The Romans (Part 1) Textbook and Lecture Notes
The Romans (Part 1) Textbook and Lecture Notes AH 1700
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Date Created: 10/06/16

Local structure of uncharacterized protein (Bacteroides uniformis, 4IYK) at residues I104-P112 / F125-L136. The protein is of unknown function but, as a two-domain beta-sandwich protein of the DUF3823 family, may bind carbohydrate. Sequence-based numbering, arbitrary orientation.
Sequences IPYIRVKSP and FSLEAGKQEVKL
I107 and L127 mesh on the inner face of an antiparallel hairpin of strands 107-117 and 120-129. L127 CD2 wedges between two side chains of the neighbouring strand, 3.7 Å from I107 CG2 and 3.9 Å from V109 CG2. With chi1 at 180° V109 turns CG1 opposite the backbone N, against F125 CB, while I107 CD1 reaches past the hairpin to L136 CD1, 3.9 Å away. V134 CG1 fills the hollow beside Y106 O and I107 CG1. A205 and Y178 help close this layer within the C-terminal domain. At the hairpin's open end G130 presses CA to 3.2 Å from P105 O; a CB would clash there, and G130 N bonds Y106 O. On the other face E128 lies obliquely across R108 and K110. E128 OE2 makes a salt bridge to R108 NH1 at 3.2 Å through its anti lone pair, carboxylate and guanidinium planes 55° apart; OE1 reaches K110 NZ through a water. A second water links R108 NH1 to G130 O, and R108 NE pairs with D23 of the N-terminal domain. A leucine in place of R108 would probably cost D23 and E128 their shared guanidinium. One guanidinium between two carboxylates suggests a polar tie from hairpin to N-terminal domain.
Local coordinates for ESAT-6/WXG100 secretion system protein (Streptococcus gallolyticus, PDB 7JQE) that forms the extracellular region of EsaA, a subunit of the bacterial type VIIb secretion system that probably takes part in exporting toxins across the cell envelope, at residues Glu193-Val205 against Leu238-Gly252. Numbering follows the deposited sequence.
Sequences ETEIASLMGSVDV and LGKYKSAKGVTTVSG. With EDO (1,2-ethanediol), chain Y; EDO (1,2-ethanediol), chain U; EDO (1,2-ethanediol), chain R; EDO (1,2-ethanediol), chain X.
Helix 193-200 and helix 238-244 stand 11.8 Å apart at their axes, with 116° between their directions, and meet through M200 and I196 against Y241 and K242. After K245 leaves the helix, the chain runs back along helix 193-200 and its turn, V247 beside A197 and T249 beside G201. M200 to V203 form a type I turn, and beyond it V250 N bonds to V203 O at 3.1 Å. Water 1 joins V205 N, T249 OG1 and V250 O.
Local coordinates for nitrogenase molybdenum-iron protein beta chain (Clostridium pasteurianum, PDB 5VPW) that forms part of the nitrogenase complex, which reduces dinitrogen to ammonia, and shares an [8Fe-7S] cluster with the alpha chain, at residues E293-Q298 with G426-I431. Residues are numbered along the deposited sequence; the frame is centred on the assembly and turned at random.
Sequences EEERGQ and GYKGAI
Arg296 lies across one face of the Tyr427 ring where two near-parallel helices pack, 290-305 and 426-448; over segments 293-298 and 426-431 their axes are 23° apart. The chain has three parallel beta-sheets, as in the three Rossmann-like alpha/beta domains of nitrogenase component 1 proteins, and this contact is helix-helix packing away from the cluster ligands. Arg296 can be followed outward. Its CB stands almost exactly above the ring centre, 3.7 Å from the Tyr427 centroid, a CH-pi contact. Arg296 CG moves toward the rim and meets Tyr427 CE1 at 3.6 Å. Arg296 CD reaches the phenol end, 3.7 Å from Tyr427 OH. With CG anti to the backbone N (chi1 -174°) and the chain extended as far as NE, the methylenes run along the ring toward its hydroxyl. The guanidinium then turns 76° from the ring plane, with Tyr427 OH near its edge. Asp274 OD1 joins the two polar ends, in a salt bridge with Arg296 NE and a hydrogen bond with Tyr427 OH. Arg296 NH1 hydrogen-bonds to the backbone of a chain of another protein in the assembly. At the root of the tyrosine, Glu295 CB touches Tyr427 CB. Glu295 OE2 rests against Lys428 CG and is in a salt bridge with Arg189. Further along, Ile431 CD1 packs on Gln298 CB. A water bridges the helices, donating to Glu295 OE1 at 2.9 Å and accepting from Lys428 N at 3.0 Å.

The Romans (Part 1) Textbook Notes -No government, before or after, ever used art more effectively as a political tool -Romans were masters at creating pictorial ﬁctions to glorify their emperors and advance their political agendas REPUBLIC -509 BCE, the Romans overthrew Tarquinius Superbus, the last of Rome’s Etruscan kings Sculpture -patrons did not ask sculptors to make them appear nobler than they were, but instead requested images memorializing their distinctive features, in the tradition of the treasured household imagines -Figure 7-8 Head of an old man, from Osimo, Italy, mid-ﬁrst century BCE. Marble. -veristic portrait — super realistic -extremely detailed POMPEII & THE CITIES OF VESUVIUS -August 24, 79 CE, Mount Vesuvius, a long-dormant volcano, suddenly erupted -One of the best-preserved houses at Pompeii, partially rebuilt by the Italian excavators, is the House of the Vettii, an old second-century BCE house remodeled and repainted after the earthquake of 62 CE. Painting -Roman wall painting were all true frescoes -August Mau, a German art historian, divided the various mural painting schemes into four “Pompeiian Styles” -Figure 7-17 First Style wall painting in the faces of the Samnite House, Herculaneum, Italy, late second century BCE. -decorator’s aim was to imitate costly marble panels using painted stucco relief -use of First Style in Italian houses is yet another example of the Hellenization of Republican architecture -First Style walls are also well documented in Greece from the late fourth century BCE on -Second Style is the antithesis of First Style -some scholars have argues that the Second Style also has precedents in Greece, but most believe it is a Roman invention -wanted to dissolve a room’s conﬁning walls and replace them with the illusion of an imaginary 3D world -Figure 7-18 Dionysian mystery frieze, Second Style wall paintings in room 5 of the Villa of the Mysteries, Pompeii, Italy, ca. 60-50 BCE. Fresco, frieze. -room was used to celebrate, in private, the rites of the Greek god Dionysos (Roman Bacchus) -Dionysos was the focus of an unofﬁcial mystery religion popular among women in Italy at this time -depicts mortals (all female, save for one boy) interacting with mythological ﬁgures -in these rites, young women, emulating Ariadne, daughter of King Minos, united in marriage with Dionysos -backdrop for ﬁgures is a series of painted panels imitating marble revetment (just as in the First Style but without the modeling in relief) -in front of this painted marble wall, the artist created the illusion of a shallow ledge on which the human and divine actors move around the room -Figure 7-19 Second Style wall painting, from cubiculum M of the Villa of Publius Fannius Synistor, Boscoreale, Italy, ca. 50-40 BCE. Fresco. -3D setting -Italian towns, marble temples, and colonnaded courtyards depicted on walls -painted doors and gates invite the viewer to walk through the wall -demonstrated familiarity with single-point linear perspective -Ancient writers state that Greek painters of 5th century BCE ﬁrst used linear perspective for the design of the Athenian stage sets (hence its Greek name, skenographia, “scene painting”) -Boscoreale painter successfully employed skenographia in the far corners -Linear perspective was a favored tool of Second style painters seeking to transform the usually windowless walls of Roman houses into “picture-window” vistas that expanded the apparent space of the rooms -Figure 7-20 Gardencape, Second Style wall paintings, from the Villa of Livia, Primaporta, Italy, ca. 30-20 BCE. Fresco. -ultimate example of a Second Style picture-window mural -only architectural element is the ﬂimsy fence of the garden itself -to suggest recession, the painter employed atmospheric perspective -similar to Spring Fresco from Akrotiri -Figure 7-21 Detail of a Third Style wall painting, from cubiculum 15 of the Villa of Agrippa Postumus, Boscotrecase, Italy, ca. 10 BCE. Fresco. -no use of illusionistic painting -colonnettes support feather weight canopies in place of stately columns -tiny ﬂoating landscape painted in center -Figure 7-22 Fourth Style wall paintings in the Ixion Room (triclinium P) of the House of the Vettii, Pompeii, Italy, ca. 70-79 CE. -not to be confused with Second Style which also uses architectural vistas seen through the painted walls; the Fourth Style shows views of irrational fantasies -crowded and complex multicolor composition -lowest zone of mural is successful imitation of costly multicolored imported marbles of First Style -large white panels in corners of the room — 3rd Style -architectural vistas of the central and upper zones — 4th style The Romans (Part 1) Lecture Notes -The Roman Empire -multicultural character -constitutional government — senate, 2 elected consuls -Roman republic art and architecture inﬂuenced by Greek and Etruscan art -Figure 7-2 Model of the city of Rome during the early 4th century BCE -Temple of “Fortuna Virilis” (Temple of Portunus), Rome, Italy, 75 BCE. -Etruscan: stairs, roof (terracotta) -Greek: Ionic columns, frieze -melding of Greek and Etruscan architecture -Temple of Vesta, Italy, early 1st century BCE -tholos (round) temple; Greek -Corinthian columns (“vegetation” on capital) -new material invented/used — CONCRETE -high podium and narrow stairway (Etruscan) -Funerary relief, Italy, 30 BCE -art historians questioned whether this was a realistic representation or an idealized representation; concluded that it was realistic -aristocratic patrons — men from old & distinguished families -ﬁercely proud of their lineage -ancestral portraits very popular -slaves & former slaves — not allowed to possess any family portraits -freed slaves ordered portrait reliefs for their tombs -Figure 7-7 Man with portrait busts of his ancestors, from Rome, Italy, late ﬁrst century BCE. Marble. -Head of an old man, from Osimo, mid-ﬁrst century BCE. Marble. -wringly, aged, ﬂawed (not idealized), stern -republican portraits — one way that patrician class -celebrated its elevated position in society -subjects almost exclusively old men -superrealistic (veristic) portraits -Romans believed the head alone was enough to constitute as a portrait (Greeks believed head and body inseparable) -Portrait of a Roman General, from the Sanctuary of Herculus, Italy, 75-50 BCE. -recalling idea of hero (nudity) -veristic face -face looks old, body looks young -Denarius with portrait of Julius Caesar, 44 BCE. -1 coin = 10 donkeys -Roman coin -usually had pictures of divine; portraits of illustrious forbearers -used to mold public opinion -Art for Former Slaves -freed slaves aspired to assimilate to Roman society -Figure 7-11 Funerary relief with portraits of the Gessii, Itlay, ca. 30 BCE. Marble. -slave owner in middle -woman slave on left, man slave on right -commissioned by the freed woman slave The Early Empire (27 BCE-98 AD) -Aerial view of the center of Pompeii, Italy, 2nd century BCE. -“living city of the dead” -buried in a single day -ﬁrst explored in 18th century -forum — public square, center of town, used for festivities/events -Amphitheater, Pompeii, Italy, 70 BCE. -amphitheater — double theater -could seat 20,000 people, seats assigned by ranks (social hierarchy) -bloody gladiatorial combats and wild animal hunts -arena — latin for sand (to absorb blood quickly) -elliptical cavea (seating area) — had to build artiﬁcial mound -Brawl in the Pompeii amphitheater, wall painting from house in Pompeii, Italy, 60-79 CE. -records brawl between Pompeiians and their neighbors the Nucerians during a gladiatorial contest in 59 CE -closed for 10 years after the contest -composition shows the exterior and interior of the amphitheater -Figure 7-15 Restored view and plan of a typical Roman house -impluvium —basin in ﬂoor to collect rainwater Roman Wall Painting -First Style wall painting in the faces of the Samnite House, Italy, late 2nd century BCE. -true fresco -aim to imitate costly marble panels -Second Style wall paintings, Italy, 50-40 BCE -3D setting extends beyond the wall -knowledge of linear perspective and atmospheric -vistas of Italian towns, marble temples, colonnaded courtyards -painted doors and gates invite the viewer “in” -Dionysiac mystery frieze, Second Style wall paintings, Pompeii, Italy, 60-50 BCE. -Second style — illusion of 3D world -Roman design -chmaber believed to celebrate rituals -Gardenscape, Second Style wall painting, Italy, 30-20 BCE. -from the villa of the wife of the emperor Augustus -use of atmospheric perspective -Detail of a Third Style wall painting, Italy, 10 BCE. -third style — walls decorated with delicate linear fantasies sketched on monochromatic backgrounds -delicate and elegant colonnettes supporting featherweight canopies -tiny ﬂoating landscape -3rd style — landscape and mythological scenes appear inside of “frames” -Fourth Style wall painting, Golden House, ROMe, Italy, 64-68 BCE. -4th style — illusionism -crowded and confused -eclectic mix of the previous 3 Pompeii mural styles -The Old Farmer of Corycus, folio from the Vatican Vergil, 400-420 CE. -oldest, preserved manuscript — Vatican Vergil -folio — illustrated page -Neptune and Amphitrite, wall mosaic, Italy, 62-79 CE. -Roman mosaics — decorated the ﬂoors and walls and ceilings -depicts sea god and his wife -Portrait of Husband and Wife, wall painting, Pompeii, Italy, 70-79 CE. -wedding mural painting in the couple’s house